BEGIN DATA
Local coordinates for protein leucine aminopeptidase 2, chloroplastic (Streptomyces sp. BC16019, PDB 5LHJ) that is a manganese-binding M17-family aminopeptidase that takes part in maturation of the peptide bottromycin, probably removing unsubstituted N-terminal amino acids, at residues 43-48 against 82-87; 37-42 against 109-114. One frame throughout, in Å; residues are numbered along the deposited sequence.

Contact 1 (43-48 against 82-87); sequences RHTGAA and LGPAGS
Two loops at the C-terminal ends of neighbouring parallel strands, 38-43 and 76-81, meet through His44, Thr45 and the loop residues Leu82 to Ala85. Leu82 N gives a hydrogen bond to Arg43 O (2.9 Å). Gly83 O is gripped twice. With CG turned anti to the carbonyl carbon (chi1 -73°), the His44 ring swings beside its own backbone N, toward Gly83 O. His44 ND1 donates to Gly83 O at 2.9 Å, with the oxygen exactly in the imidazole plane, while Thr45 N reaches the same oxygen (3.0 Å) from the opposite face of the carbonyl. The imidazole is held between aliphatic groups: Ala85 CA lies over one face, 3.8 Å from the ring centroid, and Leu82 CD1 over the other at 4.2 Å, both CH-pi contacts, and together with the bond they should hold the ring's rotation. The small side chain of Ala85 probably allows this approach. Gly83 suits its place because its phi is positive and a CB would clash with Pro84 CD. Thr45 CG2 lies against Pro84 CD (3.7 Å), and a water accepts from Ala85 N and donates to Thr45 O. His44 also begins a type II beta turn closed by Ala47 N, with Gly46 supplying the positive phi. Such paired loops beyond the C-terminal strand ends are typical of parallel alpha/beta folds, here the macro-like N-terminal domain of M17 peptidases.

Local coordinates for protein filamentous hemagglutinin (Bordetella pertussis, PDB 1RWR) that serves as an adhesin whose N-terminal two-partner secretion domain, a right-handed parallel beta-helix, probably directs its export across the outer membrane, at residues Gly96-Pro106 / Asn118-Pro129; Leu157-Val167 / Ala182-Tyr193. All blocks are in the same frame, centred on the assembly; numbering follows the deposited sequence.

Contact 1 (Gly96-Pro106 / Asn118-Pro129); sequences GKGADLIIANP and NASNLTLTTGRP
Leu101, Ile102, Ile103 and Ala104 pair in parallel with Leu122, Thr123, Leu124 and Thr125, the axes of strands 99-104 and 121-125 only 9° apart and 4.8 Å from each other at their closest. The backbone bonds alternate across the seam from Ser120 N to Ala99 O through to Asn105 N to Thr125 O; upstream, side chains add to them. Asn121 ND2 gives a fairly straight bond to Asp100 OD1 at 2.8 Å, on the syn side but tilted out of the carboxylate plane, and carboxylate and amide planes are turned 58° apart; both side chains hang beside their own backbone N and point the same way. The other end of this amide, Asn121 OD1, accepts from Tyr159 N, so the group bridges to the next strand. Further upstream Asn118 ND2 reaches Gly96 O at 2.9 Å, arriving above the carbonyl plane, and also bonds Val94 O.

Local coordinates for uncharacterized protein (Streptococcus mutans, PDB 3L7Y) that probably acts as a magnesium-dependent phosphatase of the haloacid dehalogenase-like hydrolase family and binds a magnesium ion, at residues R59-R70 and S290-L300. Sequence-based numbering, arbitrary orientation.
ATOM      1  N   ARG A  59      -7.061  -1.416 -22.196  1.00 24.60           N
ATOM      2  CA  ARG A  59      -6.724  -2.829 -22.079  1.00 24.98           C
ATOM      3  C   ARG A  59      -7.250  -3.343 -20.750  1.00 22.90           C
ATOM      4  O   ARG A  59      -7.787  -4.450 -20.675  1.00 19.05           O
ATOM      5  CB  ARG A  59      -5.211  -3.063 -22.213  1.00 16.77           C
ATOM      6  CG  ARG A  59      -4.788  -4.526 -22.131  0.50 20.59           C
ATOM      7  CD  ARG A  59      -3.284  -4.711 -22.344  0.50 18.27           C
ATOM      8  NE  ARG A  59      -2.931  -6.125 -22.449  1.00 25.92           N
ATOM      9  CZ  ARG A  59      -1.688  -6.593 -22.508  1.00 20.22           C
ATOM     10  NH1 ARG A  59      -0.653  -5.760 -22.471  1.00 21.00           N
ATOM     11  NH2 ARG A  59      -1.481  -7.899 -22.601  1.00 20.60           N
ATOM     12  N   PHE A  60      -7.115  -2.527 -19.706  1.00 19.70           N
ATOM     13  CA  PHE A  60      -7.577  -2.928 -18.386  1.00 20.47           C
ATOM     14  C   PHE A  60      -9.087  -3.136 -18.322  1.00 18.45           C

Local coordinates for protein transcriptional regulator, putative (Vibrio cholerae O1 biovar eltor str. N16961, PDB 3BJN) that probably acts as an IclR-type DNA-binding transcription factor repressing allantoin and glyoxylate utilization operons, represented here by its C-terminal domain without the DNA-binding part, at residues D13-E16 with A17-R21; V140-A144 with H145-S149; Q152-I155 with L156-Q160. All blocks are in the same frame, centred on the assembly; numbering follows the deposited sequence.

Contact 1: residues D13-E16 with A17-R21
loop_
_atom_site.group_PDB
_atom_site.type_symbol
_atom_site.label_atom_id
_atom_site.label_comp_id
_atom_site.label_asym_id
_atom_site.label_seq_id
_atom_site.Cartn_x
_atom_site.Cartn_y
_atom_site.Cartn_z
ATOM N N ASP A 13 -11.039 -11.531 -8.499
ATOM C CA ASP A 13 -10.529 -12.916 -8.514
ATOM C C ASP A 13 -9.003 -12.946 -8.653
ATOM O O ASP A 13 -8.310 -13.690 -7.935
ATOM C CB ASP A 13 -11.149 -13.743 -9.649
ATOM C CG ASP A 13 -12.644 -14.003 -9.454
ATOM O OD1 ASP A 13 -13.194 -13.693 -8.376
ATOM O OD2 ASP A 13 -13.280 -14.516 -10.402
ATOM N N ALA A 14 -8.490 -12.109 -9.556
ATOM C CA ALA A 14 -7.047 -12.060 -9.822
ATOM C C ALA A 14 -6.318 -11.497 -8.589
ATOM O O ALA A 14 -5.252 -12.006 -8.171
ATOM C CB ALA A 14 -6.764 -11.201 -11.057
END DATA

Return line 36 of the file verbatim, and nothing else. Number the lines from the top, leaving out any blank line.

ATOM C C ASP A 13 -9.003 -12.946 -8.653